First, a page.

the Fifth Week of Lent
The Labour Church
1911 Encyclopedia Britannica
An organization intended to give expression to the religion of the labour movement. This religion is not theological - it leaves theological questions to private individual conviction - but "seeks the realization of universal well-being by the establishment of Socialism - a commonwealth founded upon justice and love." It asserts that "improvement of social conditions and the development of personal character are both essential to emancipation from social and moral bondage, and to that end insists upon the duty of studying the economic and moral forces of society." The first Labour Church was founded at Manchester (England) in October 1891 by a Unitarian minister, John Trevor. This has disappeared, but vigorous successors have been established not only in the neighbourhood, but in Bradford, Birmingham, Nottingham, London, Wolverhampton and other centres of industry, about 30 in all, with a membership of 3000. Many branches of the Independent Labour Party and the Social Democratic Federation also hold Sunday gatherings for adults and children, using the Labour Church hymn-book and a similar form of service, the reading being chosen from Dr Stanton Coit's Message of Man. There are special forms for child-naming, marriages and burials. The separate churches are federated in a Labour Church Union, which holds an annual conference and business meeting in March. At the conference of 1909, held in Ashton-under-Lyne, the name "Labour Church" was changed to "Socialist Church."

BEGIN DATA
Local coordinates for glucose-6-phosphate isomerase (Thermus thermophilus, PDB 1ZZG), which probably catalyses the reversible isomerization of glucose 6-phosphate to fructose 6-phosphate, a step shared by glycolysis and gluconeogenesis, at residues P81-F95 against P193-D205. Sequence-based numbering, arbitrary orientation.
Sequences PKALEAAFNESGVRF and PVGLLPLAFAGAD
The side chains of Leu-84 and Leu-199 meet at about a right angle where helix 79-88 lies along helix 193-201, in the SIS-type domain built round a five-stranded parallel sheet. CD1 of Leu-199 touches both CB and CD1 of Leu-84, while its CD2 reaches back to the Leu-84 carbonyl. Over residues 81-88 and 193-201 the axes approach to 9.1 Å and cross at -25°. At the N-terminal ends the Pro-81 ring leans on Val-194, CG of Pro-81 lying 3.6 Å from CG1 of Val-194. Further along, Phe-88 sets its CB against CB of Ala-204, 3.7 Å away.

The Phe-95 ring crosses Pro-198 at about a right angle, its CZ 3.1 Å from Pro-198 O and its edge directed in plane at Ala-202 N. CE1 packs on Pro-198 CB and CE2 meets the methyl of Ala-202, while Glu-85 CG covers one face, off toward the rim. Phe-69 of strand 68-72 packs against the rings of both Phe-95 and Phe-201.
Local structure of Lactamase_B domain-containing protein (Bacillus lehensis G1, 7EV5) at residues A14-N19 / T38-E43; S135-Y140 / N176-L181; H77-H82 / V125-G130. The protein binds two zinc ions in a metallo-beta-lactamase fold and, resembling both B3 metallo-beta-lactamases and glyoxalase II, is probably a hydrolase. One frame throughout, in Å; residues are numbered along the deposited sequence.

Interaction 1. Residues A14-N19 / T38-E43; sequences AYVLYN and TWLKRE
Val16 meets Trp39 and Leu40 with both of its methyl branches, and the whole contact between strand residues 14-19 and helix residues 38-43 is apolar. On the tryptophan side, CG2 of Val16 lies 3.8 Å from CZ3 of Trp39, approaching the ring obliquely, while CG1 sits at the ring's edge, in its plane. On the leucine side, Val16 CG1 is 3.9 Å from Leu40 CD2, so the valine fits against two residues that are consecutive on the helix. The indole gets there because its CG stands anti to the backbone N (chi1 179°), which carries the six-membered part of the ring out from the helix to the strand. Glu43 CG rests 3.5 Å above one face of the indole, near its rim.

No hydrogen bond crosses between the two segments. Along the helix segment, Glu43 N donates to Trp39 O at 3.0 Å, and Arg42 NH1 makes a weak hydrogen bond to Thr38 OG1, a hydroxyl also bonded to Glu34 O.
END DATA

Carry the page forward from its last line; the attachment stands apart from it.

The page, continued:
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Chisholm, Hugh, General Editor. Entry for 'The Labour Church'. 1911 Encyclopedia Britanica. https://www.studylight.org/​encyclopedias/​eng/​bri/​t/the-labour-church.html. 1910.